If I had to make a couple of small criticisms, I would say that the books are a little too long and could have been edited down a bit. Also, the relationship between Polly and Colin could have been more developed; it comes to a head with a suddenness that didn't quite convince me. In the end, though, I became so invested in the characters and the detailed setting that I didn't much care how long the books were; I read happily late into the night to finish All Clear.
The complex narrative could easily have become confusing, but Willis balances her viewpoints and weaves the story's threads together superbly: everything left open-ended at the end of Blackout is slowly brought together and wrapped up by the end of All Clear. She even brings in bits of other works in this universe (To Say Nothing of the Dog and the wonderful short story "Fire Watch"), which makes it even more satisfying. Her evocation of wartime Britain is beautifully detailed and understanding, and I loved her celebration of small heroic acts, easily overlooked, yet vitally important. (less)
Set in war-torn Coventry, England, during and just after WWII, this is the story of the Vine family, through the focus of Frank, the illegitimate son...moreSet in war-torn Coventry, England, during and just after WWII, this is the story of the Vine family, through the focus of Frank, the illegitimate son of unstable, fey Cassie, who has periods of depression and sees odd visions, and the grandson of sensible, strong Martha, who can talk to the dead. Because Cassie isn't competent to take care of Frank, he is passed around among his grandmother and several aunts, all quirky in different ways.
The Facts of Life is subtly fantastic, full of ghosts and visions, yet down-to-earth, funny, and tender. I especially liked the setting, as Joyce examines the intense bombing Coventry received during the war and how it affected the lives of its inhabitants.(less)
What happens when Cinderella gets her prince? More than you'd think, in this wonderful WWII historical novel -- part romance, part spy thriller -- by...moreWhat happens when Cinderella gets her prince? More than you'd think, in this wonderful WWII historical novel -- part romance, part spy thriller -- by Susan Isaacs, one of my favorite writers (this is her only historical; her others are contemporary).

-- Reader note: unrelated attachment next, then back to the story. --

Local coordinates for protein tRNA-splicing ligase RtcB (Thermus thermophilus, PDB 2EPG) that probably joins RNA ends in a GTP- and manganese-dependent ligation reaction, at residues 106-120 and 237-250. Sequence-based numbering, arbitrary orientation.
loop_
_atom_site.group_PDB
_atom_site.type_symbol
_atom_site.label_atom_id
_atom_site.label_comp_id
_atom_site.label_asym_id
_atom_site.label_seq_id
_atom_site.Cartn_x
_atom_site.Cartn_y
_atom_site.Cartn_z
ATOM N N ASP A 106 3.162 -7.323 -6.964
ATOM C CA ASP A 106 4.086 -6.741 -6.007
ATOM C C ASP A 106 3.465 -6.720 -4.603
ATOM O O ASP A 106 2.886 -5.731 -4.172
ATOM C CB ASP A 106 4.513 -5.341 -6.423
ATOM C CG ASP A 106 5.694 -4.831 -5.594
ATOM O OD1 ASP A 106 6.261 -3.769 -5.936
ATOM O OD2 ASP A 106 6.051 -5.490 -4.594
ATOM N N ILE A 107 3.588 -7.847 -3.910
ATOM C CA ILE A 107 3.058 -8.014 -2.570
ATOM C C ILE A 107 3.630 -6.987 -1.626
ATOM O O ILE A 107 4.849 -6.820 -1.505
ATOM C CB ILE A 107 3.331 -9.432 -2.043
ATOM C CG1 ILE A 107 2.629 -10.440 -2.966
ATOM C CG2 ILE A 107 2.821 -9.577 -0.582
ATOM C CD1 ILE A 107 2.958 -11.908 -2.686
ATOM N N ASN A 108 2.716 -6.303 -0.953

Linda Voss is a thirtyish, half-Jewish secretary in a New York law firm, madly in love with her boss, John Berringer, who's married to Nan Leland, the daughter of Edward Leland, a senior partner in the law firm. When Nan leaves John for another man, Linda's dream comes true...and that's just the beginning of the story.
One of the book's main charms is Linda's forthright, determined, funny personality, which comes through clearly in her first-person narration; this is no shrinking violet of a fairy tale princess Cinderella. Isaacs has a gift for outspoken, feisty heroines, and Linda is one of her best. Sure, the plot is a little unbelievable at times, but Linda's journey from starry-eyed secretary to wartime spy makes for truly compulsive reading.(less)
Etty Hillesum was a Dutch Jew from Amsterdam; she studied Russian, gave Russian lessons, and kept a diary, focusing mainly on her love affair with psy...moreEtty Hillesum was a Dutch Jew from Amsterdam; she studied Russian, gave Russian lessons, and kept a diary, focusing mainly on her love affair with psychologist Julius Spier and her efforts to deal personally with the effects of the Nazis taking control of the Netherlands. In 1942, she went to Westerbork, the camp where Dutch Jews were assembled for deportation to other concentration camps; she wrote letters to friends back in Amsterdam, before she was eventually sent to Auschwitz, where she died.